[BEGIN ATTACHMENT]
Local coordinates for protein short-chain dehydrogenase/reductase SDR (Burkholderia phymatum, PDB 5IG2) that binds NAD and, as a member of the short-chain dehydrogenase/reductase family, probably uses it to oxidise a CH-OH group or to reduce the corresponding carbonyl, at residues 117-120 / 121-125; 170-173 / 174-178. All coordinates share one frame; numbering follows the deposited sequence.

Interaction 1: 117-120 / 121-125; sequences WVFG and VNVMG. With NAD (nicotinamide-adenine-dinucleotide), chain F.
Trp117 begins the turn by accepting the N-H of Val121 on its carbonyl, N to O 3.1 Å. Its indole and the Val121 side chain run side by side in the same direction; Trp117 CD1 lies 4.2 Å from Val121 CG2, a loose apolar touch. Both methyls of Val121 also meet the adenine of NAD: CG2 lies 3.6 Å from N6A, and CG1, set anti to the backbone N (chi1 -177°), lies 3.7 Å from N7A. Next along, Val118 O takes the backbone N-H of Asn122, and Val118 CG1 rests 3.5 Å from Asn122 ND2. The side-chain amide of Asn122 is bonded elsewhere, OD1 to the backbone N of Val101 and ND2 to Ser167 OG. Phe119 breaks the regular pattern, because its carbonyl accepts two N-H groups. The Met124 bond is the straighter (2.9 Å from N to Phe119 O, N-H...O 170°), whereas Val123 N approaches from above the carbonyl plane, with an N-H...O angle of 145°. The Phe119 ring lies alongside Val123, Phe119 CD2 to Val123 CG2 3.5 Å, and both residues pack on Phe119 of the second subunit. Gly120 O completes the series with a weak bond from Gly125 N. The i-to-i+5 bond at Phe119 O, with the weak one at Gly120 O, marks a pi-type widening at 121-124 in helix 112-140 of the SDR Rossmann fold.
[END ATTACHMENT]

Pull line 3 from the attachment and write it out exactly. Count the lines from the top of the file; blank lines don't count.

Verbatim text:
Trp117 begins the turn by accepting the N-H of Val121 on its carbonyl, N to O 3.1 Å. Its indole and the Val121 side chain run side by side in the same direction; Trp117 CD1 lies 4.2 Å from Val121 CG2, a loose apolar touch. Both methyls of Val121 also meet the adenine of NAD: CG2 lies 3.6 Å from N6A, and CG1, set anti to the backbone N (chi1 -177°), lies 3.7 Å from N7A. Next along, Val118 O takes the backbone N-H of Asn122, and Val118 CG1 rests 3.5 Å from Asn122 ND2. The side-chain amide of Asn122 is bonded elsewhere, OD1 to the backbone N of Val101 and ND2 to Ser167 OG. Phe119 breaks the regular pattern, because its carbonyl accepts two N-H groups. The Met124 bond is the straighter (2.9 Å from N to Phe119 O, N-H...O 170°), whereas Val123 N approaches from above the carbonyl plane, with an N-H...O angle of 145°. The Phe119 ring lies alongside Val123, Phe119 CD2 to Val123 CG2 3.5 Å, and both residues pack on Phe119 of the second subunit. Gly120 O completes the series with a weak bond from Gly125 N. The i-to-i+5 bond at Phe119 O, with the weak one at Gly120 O, marks a pi-type widening at 121-124 in helix 112-140 of the SDR Rossmann fold.